STATE COLLEGE, Pa. — Florida and sections of the Eastern seaboard are included in the areas of higher concern for a more active 2011 hurricane season, predict AccuWeather.com Hurricane Center meteorologists.
Around 15 total storms are predicted this year, with eight of these becoming hurricanes; three of which will develop into major hurricanes. Meteorologists predict more impact on the U.S. coastline than last year.
As with most Atlantic hurricane seasons, the areas where storms are most likely to make landfall shift as the season progresses.
For example, the main risk area will move from the Gulf Coast to the East Coast, including the Florida peninsula.
"It looks like we're going to have some chances here on the East Coast, particularly the Carolinas down into the Southeast," said Paul Pastelok, expert senior meteorologist and hurricane forecaster. "Mid to late season, we're probably going to see more action on the Southeast coast and particularly Florida."
Another higher concern area during the middle to late part of the season along the East Coast is South Florida.
AccuWeather.com Expert Senior Meteorologist Dan Kottlowski said an area of high pressure over the Atlantic that helps to guide tropical storms may steer more storms to this area.
"[The high pressure] may weaken or actually reposition itself a little bit to the northeast as we get later in the season, which would allow more of a storm track closer to Florida and also up the East Coast," he said. "What we see is a clustering of storm impacts over the southeastern U.S., and that's the reason why we earmarked this as a concerned area."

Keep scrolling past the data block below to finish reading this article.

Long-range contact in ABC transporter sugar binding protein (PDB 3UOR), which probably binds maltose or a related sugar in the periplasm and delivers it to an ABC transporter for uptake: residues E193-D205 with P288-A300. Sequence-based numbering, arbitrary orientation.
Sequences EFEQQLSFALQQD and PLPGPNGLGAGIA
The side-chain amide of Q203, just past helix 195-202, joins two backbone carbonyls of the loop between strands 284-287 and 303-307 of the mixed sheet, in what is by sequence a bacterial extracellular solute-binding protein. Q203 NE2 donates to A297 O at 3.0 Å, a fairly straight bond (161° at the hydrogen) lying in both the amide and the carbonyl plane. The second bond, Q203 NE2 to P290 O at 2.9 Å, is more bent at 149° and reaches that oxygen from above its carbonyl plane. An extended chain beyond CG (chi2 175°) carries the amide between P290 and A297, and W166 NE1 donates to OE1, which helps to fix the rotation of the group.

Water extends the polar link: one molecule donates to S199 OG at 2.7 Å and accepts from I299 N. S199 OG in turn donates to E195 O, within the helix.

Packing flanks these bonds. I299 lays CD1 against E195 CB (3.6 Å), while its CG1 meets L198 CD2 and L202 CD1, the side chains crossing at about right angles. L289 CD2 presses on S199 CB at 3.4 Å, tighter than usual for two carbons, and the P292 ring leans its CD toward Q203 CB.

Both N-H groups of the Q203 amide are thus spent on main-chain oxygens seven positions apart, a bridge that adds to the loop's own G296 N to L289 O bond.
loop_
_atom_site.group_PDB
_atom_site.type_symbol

As for the coastline from the Carolinas to southern New England, Kottlowski said there isn't much of a chance for a storm to hit this year.
"September and August, which bode higher chances for impact on the Northeast coast, we don't see the pattern setting up that would favor a large number of storms moving up the East Coast," he said. "We see more impact over the Southeast coast than anything else."
However, during a given year, early season storms can hit anywhere.
"In many of these years that we look at climatologically, you can have one or two early season tropical cyclones almost anywhere in the basin," Kottlowski said.
The East Coast from New England north to the Canadian Maritimes is also at risk for tropical activity as the season progresses and ocean temperatures increase, though Kottlowski said water temperatures are not as warm as they were last year. Warm ocean water helps tropical storms to develop.
"I think as we get later into the season ... those water temperatures will come up. We do have a chance at seeing an impact in the mid-Atlantic states to New England," Pastelok said.
Tropical storms had a minimal impact on the U.S. coastline last year, but northern New England and Canada were affected by Hurricane Earl and Hurricane Igor. Igor was retired as a tropical cyclone name in March.
Hurricane season officially begins June 1 and ends Nov. 30.